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Private ski club runs big surplus, buys new snow-making gear, largely thanks to federal COVID relief

An exclusive Ontario ski club accumulated an $815,000 surplus after receiving more than a half-million dollars in federal wage subsidies during the pandemic, using the windfall to upgrade its snow-making system and make other capital improvements.

Mansfield Ski Club in Mulmur, Ont., about 100 kilometres northwest of Toronto, enjoyed a banner 2020-21 fiscal year, according to financial statements obtained by CBC News.

With increased revenue from membership dues, initiation fees and $563,371 in Canada emergency wage subsidy (CEWS), the resulting surplus was 15.6 times greater than the $52,000 reported in the prior fiscal year, when the not-for-profit club received $65,645 in CEWS support.

“This season’s solid financial position (primarily driven by the wage subsidy and high level of initiation fees) has made essential capital work possible and also provided us with the funds to replace our 50-year-old snow-making compressors, a year earlier than planned,” club treasurer Gary Walters wrote in a report to members earlier this fall.

Walters described the 2020-21 season as the club’s “best new member year in several decades,” with the club collecting $492,000 in initiation fees. Mansfield charges new members a one-time, $15,000-per-family buy-in. 

Even with fewer ski days due to pandemic restrictions, Mansfield’s bottom line improved, with a decline in operating revenue more than offset by fewer expenses. The club reported $2.889 million in overall revenues — $147,000 more than in fiscal 2019-20.

Chris Salhany, the general manager of Mansfield Ski Club in Mulmur, Ont., gave members a sneak peak of a number of new capital improvements they can expect this year. 4:04

No sign that club broke rules

A close reading of the financial statements for the fiscal year ending May 31 shows that even if Mansfield had not received government assistance, the club would have recorded a surplus of more than $250,000. The not-for-profit club is exempt from income tax on its revenues, but not on its investment or property income.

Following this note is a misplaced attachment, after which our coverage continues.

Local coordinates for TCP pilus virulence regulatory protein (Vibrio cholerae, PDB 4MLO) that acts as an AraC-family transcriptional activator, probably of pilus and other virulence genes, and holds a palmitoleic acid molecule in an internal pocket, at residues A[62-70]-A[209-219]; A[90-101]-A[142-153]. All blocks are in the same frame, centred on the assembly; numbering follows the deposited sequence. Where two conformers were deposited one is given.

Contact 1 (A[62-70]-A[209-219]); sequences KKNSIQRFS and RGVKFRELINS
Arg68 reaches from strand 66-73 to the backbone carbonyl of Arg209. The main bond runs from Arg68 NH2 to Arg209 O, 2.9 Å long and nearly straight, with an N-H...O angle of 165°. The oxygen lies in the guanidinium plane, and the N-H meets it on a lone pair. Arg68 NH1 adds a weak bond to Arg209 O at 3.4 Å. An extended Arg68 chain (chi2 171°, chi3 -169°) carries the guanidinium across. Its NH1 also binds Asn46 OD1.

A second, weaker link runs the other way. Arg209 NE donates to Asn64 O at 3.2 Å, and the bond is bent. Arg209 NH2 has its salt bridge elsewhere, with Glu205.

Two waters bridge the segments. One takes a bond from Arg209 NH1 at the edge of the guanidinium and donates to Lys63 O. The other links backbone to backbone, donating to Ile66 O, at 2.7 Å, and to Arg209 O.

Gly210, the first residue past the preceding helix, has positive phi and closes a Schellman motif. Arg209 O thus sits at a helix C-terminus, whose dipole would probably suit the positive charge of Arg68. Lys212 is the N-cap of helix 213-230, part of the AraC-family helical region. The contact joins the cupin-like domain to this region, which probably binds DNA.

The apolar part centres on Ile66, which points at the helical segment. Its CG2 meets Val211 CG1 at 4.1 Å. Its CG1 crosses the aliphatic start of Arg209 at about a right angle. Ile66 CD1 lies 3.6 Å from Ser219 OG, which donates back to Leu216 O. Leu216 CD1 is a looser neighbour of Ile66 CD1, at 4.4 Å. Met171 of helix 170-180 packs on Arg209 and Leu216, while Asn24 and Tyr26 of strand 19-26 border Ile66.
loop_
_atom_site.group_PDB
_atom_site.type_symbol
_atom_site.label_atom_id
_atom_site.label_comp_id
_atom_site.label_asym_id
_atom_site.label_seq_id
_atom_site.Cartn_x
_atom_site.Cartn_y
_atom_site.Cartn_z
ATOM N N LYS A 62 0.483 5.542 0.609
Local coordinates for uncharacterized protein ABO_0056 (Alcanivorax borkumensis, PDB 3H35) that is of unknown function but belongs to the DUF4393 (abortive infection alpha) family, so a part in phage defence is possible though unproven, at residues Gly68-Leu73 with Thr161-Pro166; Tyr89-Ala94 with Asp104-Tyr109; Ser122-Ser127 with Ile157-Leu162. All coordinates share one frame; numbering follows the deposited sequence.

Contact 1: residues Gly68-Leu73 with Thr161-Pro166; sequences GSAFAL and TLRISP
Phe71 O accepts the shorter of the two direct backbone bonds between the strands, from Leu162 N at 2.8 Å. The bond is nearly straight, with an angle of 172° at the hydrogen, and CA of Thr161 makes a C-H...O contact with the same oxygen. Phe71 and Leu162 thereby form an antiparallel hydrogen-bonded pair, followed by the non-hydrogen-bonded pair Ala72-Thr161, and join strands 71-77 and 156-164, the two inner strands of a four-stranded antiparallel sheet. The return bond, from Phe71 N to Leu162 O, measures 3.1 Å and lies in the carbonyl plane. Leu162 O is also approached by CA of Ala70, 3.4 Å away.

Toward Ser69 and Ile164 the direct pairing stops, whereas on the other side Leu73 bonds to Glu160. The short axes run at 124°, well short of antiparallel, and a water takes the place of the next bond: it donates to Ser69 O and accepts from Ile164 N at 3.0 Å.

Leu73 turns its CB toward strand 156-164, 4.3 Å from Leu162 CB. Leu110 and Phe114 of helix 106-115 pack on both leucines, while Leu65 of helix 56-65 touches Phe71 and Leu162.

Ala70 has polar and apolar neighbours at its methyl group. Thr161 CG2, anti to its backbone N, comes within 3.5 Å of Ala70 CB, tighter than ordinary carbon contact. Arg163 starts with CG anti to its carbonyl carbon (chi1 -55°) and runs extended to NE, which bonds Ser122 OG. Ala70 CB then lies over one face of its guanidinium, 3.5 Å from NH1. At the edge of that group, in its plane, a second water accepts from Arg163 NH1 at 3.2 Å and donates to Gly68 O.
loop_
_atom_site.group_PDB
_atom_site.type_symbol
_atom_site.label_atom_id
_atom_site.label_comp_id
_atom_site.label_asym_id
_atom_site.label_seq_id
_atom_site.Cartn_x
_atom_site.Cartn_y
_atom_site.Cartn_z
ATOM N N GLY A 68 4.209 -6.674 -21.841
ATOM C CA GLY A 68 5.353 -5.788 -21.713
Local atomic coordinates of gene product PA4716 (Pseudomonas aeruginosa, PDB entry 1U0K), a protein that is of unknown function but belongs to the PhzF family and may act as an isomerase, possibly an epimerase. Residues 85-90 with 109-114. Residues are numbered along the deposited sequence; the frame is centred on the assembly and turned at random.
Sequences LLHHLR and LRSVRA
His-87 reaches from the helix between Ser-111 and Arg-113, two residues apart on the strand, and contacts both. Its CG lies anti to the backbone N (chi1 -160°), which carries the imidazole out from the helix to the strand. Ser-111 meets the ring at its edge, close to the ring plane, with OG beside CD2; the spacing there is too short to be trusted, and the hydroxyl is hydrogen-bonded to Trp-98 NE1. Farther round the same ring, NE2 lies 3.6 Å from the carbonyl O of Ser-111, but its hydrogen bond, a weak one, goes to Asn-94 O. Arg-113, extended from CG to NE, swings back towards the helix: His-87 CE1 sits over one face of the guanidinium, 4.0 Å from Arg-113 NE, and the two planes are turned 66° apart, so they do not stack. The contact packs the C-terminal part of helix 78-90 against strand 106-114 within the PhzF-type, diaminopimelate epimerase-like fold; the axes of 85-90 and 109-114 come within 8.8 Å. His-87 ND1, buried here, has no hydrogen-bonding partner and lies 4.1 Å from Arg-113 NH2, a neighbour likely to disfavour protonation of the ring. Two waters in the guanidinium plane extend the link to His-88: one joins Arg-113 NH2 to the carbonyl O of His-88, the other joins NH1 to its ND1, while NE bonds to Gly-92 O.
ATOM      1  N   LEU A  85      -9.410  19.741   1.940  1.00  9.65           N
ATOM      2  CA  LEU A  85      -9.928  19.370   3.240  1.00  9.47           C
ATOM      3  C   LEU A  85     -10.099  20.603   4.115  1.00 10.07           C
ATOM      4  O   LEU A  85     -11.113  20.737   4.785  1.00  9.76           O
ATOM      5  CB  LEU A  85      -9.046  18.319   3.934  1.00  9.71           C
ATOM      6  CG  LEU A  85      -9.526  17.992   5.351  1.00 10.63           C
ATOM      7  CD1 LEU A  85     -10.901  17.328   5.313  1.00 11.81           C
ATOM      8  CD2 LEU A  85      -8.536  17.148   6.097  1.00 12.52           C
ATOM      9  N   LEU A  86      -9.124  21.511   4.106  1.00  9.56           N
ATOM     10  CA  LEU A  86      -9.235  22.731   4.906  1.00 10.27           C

There’s no indication that Mansfield Ski Club broke any rules in the qualification for, or the use of, the CEWS program.

The subsidy program — under which the government would pay up to 75 per cent of employees’ wages — was launched in April 2020 to help Canadian companies keep staff on the payroll as strict COVID-19 restrictions were imposed. To qualify, companies simply had to show a drop in revenue during the pandemic, either annually or over particular periods.

The federal government has consistently said, though, that the program was intended solely to support worker pay. 

“That money cannot be used for any other purpose,” Finance Minister Chrystia Freeland told a House of Commons committee in late 2020. “The wage subsidy must be used to pay workers. That is very, very clear and we expect companies to comply with that.”

Requests for interviews with Mansfield’s general manager, Chris Salhany, club president Rob Walkowiak and treasurer Gary Walters were declined. 

“We’re extremely busy getting ready to open and can’t take the time,” Salhany wrote.

Would not say how many employees received wage subsidy

The club executive also declined to answer a series of written questions about the CEWS funds and budget surplus or to specify how many club employees received support via the wage subsidy.

Financial statements show that Mansfield paid $1,095,674 in employee salaries and benefits in fiscal 2020-21, which was $430,000 less than in the prior financial year.

In a video posted late last month, Salhany walked members through the changes they can expect to see when this year’s season starts on Dec. 18. Among the improvements: a new ski-patrol hut, new member washrooms, a new beginner area with a magic carpet lift, several new snow-making guns and four giant, yellow Kaeser compressors to provide “efficient, consistent forced air” for the system.

private ski club runs big surplus buys new snow making gear largely thanks to federal covid relief 1
A skier descends the slopes at Mansfield Ski Club. The private club has purchased new snow-making equipment after federal pandemic wage support helped create a hefty budget surplus. (Mansfield Ski Club/YouTube)